Story at a glance
- The brigade commander is the highest leadership position within the student body and oversees day-to-day activities and training of fellow midshipmen.
- Barber will be the first Black woman to serve in the role.
- She will be the 16th woman to serve as brigade commander in the 44 years women have been allowed to attend the academy.
A Black woman will serve as the U.S. Naval Academy’s brigade commander for the first time in the institution’s 175-year history, the academy announced on Monday.
Midshipman 1st Class Sydney Barber will hold the top role leading more than 4,500 of her fellow students at the academy after she was chosen to serve as brigade commander for the upcoming spring semester.
The brigade commander is the highest leadership position within the student body and oversees day-to-day activities and training of fellow midshipmen. The semester-long position is chosen through an application and interview process carried out by senior leadership and commandant’s staff.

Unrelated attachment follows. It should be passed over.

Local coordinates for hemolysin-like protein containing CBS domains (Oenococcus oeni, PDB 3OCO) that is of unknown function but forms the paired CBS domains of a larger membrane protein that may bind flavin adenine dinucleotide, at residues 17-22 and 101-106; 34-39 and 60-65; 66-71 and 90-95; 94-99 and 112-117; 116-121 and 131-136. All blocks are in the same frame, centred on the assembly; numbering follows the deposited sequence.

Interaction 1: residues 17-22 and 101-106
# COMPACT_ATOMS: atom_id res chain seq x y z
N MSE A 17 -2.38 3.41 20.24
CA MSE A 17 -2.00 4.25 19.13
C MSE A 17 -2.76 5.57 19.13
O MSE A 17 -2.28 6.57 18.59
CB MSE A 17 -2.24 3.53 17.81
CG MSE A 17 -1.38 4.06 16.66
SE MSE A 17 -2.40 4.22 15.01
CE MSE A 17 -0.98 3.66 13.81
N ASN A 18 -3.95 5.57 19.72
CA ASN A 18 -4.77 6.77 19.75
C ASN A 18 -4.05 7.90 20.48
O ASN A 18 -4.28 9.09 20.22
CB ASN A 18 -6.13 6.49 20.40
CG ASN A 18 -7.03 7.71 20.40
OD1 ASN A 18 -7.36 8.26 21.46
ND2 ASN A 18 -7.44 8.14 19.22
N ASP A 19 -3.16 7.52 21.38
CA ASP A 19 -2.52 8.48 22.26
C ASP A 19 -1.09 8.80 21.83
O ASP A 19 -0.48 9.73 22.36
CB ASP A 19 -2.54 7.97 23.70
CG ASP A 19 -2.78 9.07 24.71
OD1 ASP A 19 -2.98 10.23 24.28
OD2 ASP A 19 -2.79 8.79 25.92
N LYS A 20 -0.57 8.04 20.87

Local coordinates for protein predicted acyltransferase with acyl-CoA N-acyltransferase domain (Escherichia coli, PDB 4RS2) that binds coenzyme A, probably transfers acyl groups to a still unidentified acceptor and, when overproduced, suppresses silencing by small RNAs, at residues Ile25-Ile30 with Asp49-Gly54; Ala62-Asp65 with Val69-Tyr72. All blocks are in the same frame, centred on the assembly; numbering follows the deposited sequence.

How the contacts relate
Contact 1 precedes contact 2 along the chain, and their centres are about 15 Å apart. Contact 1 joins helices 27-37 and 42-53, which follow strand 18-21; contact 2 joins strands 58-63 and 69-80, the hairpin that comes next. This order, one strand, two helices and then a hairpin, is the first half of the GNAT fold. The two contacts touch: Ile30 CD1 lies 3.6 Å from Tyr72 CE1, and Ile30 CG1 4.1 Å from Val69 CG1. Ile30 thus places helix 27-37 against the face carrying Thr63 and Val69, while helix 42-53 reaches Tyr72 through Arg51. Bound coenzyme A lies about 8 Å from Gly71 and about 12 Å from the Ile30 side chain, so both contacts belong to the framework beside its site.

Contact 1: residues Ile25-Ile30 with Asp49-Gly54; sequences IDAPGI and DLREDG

“Earning the title of brigade commander speaks volumes, but the title itself is not nearly as significant as the opportunity it brings to lead a team in doing something I believe will be truly special,” Barber said in a statement. “I am humbled to play a small role in this momentous season of American history.”
Barber, of Lake Forest, Ill., is a mechanical engineering major and aspires to commission as a Marine Corps ground officer.
The first woman brigade commander was then Midshipman 1st Class Juliane Gallina who served in the position during the fall of 1991. Barber will be the 16th woman to serve as brigade commander in the 44 years women have been allowed to attend the academy.
“Sydney stands out amongst her peers, for not only her exemplary record, but for her clear vision of how she intends to make the world a better place and her accompanying bias for action,” Lt. Cmdr. Darby Yeager, a member of the Naval Academy’s Scholarship selection committee, said in a statement.
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